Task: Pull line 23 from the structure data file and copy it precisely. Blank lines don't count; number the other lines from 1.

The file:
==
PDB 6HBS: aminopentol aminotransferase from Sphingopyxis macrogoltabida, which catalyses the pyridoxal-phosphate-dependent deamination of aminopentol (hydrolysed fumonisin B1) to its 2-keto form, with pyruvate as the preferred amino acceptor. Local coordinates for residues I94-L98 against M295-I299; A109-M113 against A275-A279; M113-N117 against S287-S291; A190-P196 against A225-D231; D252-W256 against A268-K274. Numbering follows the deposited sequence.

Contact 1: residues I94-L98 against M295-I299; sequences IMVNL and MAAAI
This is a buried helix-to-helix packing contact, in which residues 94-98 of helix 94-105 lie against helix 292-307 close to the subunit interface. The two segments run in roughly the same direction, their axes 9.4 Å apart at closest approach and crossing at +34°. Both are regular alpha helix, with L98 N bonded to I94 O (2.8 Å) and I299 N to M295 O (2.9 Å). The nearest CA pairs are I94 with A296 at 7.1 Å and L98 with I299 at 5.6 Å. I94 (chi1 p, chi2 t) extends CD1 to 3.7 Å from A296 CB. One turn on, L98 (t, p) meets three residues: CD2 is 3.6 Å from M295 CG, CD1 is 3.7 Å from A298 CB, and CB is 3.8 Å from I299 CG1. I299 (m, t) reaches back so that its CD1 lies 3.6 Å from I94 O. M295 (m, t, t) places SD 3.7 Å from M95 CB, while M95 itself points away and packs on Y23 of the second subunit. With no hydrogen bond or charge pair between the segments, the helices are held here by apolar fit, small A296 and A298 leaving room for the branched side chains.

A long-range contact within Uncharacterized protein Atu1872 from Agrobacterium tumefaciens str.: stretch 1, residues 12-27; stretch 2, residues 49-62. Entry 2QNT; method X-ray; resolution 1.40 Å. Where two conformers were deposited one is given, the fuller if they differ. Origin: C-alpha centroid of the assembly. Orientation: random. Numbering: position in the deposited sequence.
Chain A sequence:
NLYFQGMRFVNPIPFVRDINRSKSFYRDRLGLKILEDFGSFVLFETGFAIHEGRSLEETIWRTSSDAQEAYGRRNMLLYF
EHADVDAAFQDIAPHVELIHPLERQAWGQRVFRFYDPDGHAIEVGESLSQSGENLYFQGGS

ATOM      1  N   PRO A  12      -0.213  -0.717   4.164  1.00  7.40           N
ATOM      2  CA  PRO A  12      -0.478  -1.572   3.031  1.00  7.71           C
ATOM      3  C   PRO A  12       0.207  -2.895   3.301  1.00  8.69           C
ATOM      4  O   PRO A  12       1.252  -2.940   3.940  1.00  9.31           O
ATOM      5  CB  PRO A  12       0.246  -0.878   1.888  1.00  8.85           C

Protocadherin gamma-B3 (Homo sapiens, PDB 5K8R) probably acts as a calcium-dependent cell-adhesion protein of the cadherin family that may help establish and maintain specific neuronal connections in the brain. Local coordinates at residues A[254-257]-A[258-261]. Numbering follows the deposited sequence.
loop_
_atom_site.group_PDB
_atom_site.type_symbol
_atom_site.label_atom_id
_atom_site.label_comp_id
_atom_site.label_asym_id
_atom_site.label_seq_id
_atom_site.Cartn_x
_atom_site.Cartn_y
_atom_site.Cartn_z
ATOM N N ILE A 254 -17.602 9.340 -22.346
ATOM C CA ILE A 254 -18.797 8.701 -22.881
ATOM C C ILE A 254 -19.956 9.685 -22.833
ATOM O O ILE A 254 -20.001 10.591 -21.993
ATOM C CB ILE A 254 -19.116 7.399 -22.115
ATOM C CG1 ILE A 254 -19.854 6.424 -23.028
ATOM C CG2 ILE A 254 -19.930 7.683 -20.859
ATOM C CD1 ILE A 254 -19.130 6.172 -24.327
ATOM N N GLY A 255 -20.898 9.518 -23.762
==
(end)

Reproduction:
_atom_site.Cartn_z